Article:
ARIPO’s PVP law undermines Farmers’ Rights & Food Security in Africa PDF Print option in slimbox / lytebox? (info) E-mail
Monday, 19 November 2012 12:32
(Dar es Salaam, Harare, Kampala, Johannesburg). The African Regional Intellectual Property Organization (ARIPO) has proposed a draft regional harmonized policy and legal framework on Plant Variety Protection (PVP), based on the International Union for the Protection of New Varieties of Plants (UPOV) Convention of 1991. The draft legal framework, if adopted, will have significant adverse consequences for small-scale farmers that dominate the agricultural landscape of ARIPO member states,1 as well as for food security, agricultural biodiversity and national sovereignty in Africa.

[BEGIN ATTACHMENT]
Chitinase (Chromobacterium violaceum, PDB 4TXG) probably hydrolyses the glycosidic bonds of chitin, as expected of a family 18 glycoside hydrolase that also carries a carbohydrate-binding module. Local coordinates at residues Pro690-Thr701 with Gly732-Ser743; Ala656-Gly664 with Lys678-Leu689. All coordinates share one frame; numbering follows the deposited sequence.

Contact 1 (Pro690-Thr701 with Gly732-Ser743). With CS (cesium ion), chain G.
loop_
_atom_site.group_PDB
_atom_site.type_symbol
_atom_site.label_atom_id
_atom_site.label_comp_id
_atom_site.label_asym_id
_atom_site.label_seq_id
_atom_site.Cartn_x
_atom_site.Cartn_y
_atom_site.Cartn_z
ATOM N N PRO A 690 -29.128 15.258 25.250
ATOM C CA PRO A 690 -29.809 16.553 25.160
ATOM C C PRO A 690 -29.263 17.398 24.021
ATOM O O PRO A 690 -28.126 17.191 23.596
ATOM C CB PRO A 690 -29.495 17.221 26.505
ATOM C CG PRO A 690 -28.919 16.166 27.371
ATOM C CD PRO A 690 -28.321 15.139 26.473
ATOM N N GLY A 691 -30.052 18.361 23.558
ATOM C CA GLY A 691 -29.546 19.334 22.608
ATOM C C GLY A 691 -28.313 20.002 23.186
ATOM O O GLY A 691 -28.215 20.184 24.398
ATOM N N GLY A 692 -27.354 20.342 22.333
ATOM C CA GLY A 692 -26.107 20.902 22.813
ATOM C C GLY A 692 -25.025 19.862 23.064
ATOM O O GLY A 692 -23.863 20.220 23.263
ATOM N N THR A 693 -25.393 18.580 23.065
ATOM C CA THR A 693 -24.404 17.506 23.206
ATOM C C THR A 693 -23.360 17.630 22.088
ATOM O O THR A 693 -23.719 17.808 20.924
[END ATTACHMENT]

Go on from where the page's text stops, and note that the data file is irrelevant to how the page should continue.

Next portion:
African civil society organizations (CSO) have submitted a detailed critique to ARIPO on the 6 November 2012, expressing their grave concerns with regard to the fundamentally flawed process involved in developing the draft PVP policy and legal framework, as well as with the legal framework itself. According to Mariam Mayet of the African Centre for Biosafety “The legal framework will not only facilitate the theft of African germplasm and privatization of seed breeding. It will ensure the unhindered creation of a commercial seed market, where the types of seeds on offer are restricted to commercially protected varieties within a context where farmers’ rights to freely use, exchange and sell farm-saved seed are seriously eroded.”